Immediately upon returning from the July 3 recess, [House Speaker] Tip O'Neill called an emergency meeting of the crime-related committee chairmen. Write me some goddamn legislation, he thundered. All anybody up in Boston is talking about is Len Bias. The papers are screaming for blood. We need to get out front on this now. This week. Today. The Republicans beat us to it in 1984, and I don't want that to happen again. I want dramatic new initiatives for dealing with crack and other drugs. If we can do this fast enough, he said to the Democratic leadership arrayed around him, we can take the issue away from the White House.
In life, Len Bias was a terrific basketball player. In death, he would become the Archduke Ferdinand of the Total War on Drugs. What came before had been only skirmishing; the real Drug War had yet to begin. Within weeks the country would be marching, bayonets fixed.
"The Notorious Blago," by Scott Raab (from Esquire, 2010)
Suggested readers: George Ryan, Dan Walker, Dan Rostenkowski, Otto Kerner, Len Small, Big Bill Thompson, etc.
I've seen Blago render various iterations of this screed on television — to Jimmy Kimmel and Jon Stewart and the ladies of The View — and I've read The Governor, the 264-page EP version of it, yet it's still invigorating to see it done like this — a live performance, so to speak, delivered in the office of one of his lawyers, a young man whose attention is evenly divided between his computer and Blago's soliloquy.
There is no question of sincerity here, no doubt in the depths of Rod Blagojevich's soul that Rod Blagojevich is innocent and that he and the citizens of his state are the true victims of a foul, foul crime. The man whose criminal behavior is alleged in the seventy-five-page indictment is a veritable Snidely Whiplash, conniving to strip funding from a children's hospital if he can't shake down its CEO for fifty large. But this chipmunk-cheeked fellow sitting here, his voice cracking with hurt and hope and gritty pride, is right out of a Frank Capra movie.
You sound like an optimistic guy, I tell him when his gums finally stop beating.
"I know what the truth is."
So did Galileo.
"But we still talk about Galileo today, don't we? And we do visit his grave at the church in Florence, don't we?"
"You know what's interesting? How about this — I believe Galileo and Machiavelli are buried in the same church."
"I believe so."
The young lawyer, Googling, confirms that Galileo is buried between Machiavelli and Michelangelo.
"Isn't it? Because a lot of what's happened to me is Machiavellian, and yet my vision and the rightness of what I've done is kind of Galilean."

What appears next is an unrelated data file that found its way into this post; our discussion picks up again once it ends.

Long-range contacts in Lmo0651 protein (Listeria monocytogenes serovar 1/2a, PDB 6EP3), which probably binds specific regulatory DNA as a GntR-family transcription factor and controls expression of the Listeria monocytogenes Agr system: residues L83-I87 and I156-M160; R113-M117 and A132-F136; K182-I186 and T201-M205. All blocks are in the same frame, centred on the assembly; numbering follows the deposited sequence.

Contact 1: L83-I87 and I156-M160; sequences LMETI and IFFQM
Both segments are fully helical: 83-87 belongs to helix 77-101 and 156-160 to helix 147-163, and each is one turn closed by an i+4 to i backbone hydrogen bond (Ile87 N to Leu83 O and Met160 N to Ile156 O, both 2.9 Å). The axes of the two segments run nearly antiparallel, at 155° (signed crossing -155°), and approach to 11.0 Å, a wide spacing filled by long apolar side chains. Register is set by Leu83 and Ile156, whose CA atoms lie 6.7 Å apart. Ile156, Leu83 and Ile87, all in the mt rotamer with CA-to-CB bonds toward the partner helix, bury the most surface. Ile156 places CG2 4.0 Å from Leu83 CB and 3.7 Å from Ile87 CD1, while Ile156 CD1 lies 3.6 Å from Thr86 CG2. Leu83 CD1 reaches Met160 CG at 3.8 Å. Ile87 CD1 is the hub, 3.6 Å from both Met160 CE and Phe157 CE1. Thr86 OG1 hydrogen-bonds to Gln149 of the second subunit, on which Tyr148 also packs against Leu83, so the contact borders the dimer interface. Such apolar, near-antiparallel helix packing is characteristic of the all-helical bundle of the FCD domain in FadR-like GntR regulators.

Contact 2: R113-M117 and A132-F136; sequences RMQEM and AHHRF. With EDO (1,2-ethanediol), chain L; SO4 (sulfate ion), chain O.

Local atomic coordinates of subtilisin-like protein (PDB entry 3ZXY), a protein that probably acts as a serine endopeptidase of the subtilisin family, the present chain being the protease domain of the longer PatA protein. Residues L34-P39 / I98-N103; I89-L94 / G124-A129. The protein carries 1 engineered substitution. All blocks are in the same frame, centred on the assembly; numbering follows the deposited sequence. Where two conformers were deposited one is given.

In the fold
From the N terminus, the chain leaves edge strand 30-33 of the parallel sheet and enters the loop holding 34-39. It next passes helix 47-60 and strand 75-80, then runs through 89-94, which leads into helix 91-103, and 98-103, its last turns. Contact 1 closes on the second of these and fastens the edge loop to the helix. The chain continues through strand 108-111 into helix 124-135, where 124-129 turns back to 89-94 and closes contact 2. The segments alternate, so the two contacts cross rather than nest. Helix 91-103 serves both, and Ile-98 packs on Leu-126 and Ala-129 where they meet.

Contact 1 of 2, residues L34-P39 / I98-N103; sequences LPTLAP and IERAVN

Example of [Johnny] Carson when the spirit of pure, eccentric play descends upon him and he obeys its bidding, wherever it may lead: During the monologue on May 11, 1977, he finds, as sometimes happens, that certain words are emerging from his mouth in slightly garbled form. He wrinkles his brow in mock alarm, shrugs, and presses on to the next sentence: "Yetserday, U.S. Steel announced. . ." He pauses, realizing what he has said, turns quizzically to McMahon, and observes, " ‘Yesterday' is not a hard word to say." Facing the camera again, he goes on, "Yesterday — all my troubles seemed so far away . . ." Only now he is singing — singing, unaccompanied, the celebrated standard by John Lennon and Paul McCartney: "Now it looks as though they're here to stay. Oh, I believe in yesterday." By this time, the band, which was clearly taken by surprise, has begun to join in, at first raggedly but soon improvising a respectable accompaniment. Warming to his berserk task, Carson does not stop until he has reached the end of the chorus. He resumes the monologue: "Now, what was I talking about? Oh, yes. Yesterday . . ." But no sooner has the word passed his lips than Doc's combo, determined not to let him off the hook, strikes up the melody again. Undaunted, Carson plunges into the second chorus. Having completed it, he silences the musicians with a karate chop. There is loud applause, followed by an extended pause. Where can he go from here? Cautiously feeling his way, he continues, "about twelve hours ago, U.S. Steel announced . . ." And successfully finishes the gag. Everyone in the studio is laughing, not so much at the joke as at the sight of Carson on the wing. Grinning, he addresses McMahon.
Carson: That's what makes this job what it is.
McMahon: What is it?
Carson: (frowning, genuinely puzzled): I don't know.
Two thoughts in conclusion:
(1) If the most we ask of live television is entertainment within the limits set by commercial sponsorship, then Carson, week in, week out, is the very best we shall get. If, on the other hand, we ask to be challenged, disturbed, or provoked at the same time that we are entertained, Carson must inevitably disappoint us. But to blame him for that would be to accuse him of breaking a promise he never made.
(2) Though the written and rehearsed portions of what Carson does can be edited together into an extremely effective cabaret act, the skill that makes him unique — the ability to run a talk show as he does — is intrinsically, exclusively televisual. Singers, actors, and dancers all have multiple choices: they can exercise their talents in the theatre, on TV, or in the movies. But a talk-show host can only become a more successful talk-show host. There is no place in the other media for the gifts that distinguish him — most specifically, for the gift of re-inventing himself, night after night, without rehearsal or repetition. Carson, in other words, is a grand master of the one show-business art that leads nowhere. He has painted himself not into a corner but onto the top of a mountain.
Long — or, at least, as long as the air at the summit continues to nourish and elate him — may he stay there.